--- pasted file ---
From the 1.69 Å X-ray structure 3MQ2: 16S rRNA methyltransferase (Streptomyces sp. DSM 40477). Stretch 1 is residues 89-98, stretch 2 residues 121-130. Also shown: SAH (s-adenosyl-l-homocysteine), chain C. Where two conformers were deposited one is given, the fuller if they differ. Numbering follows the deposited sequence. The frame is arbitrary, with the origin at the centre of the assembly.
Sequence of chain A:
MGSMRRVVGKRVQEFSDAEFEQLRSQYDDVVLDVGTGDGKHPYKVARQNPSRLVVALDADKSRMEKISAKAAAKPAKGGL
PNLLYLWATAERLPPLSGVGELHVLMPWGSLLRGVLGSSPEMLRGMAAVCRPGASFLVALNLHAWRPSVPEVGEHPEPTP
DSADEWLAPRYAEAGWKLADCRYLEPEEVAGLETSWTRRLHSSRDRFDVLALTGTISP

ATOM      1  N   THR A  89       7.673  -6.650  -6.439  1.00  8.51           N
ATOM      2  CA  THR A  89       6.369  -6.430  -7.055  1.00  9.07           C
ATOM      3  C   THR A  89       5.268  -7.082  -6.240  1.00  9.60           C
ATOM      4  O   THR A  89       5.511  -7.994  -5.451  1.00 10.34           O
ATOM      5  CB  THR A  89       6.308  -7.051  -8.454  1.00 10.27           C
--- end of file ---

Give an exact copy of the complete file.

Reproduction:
From the 1.69 Å X-ray structure 3MQ2: 16S rRNA methyltransferase (Streptomyces sp. DSM 40477). Stretch 1 is residues 89-98, stretch 2 residues 121-130. Also shown: SAH (s-adenosyl-l-homocysteine), chain C. Where two conformers were deposited one is given, the fuller if they differ. Numbering follows the deposited sequence. The frame is arbitrary, with the origin at the centre of the assembly.
Sequence of chain A:
MGSMRRVVGKRVQEFSDAEFEQLRSQYDDVVLDVGTGDGKHPYKVARQNPSRLVVALDADKSRMEKISAKAAAKPAKGGL
PNLLYLWATAERLPPLSGVGELHVLMPWGSLLRGVLGSSPEMLRGMAAVCRPGASFLVALNLHAWRPSVPEVGEHPEPTP
DSADEWLAPRYAEAGWKLADCRYLEPEEVAGLETSWTRRLHSSRDRFDVLALTGTISP

ATOM      1  N   THR A  89       7.673  -6.650  -6.439  1.00  8.51           N
ATOM      2  CA  THR A  89       6.369  -6.430  -7.055  1.00  9.07           C
ATOM      3  C   THR A  89       5.268  -7.082  -6.240  1.00  9.60           C
ATOM      4  O   THR A  89       5.511  -7.994  -5.451  1.00 10.34           O
ATOM      5  CB  THR A  89       6.308  -7.051  -8.454  1.00 10.27           C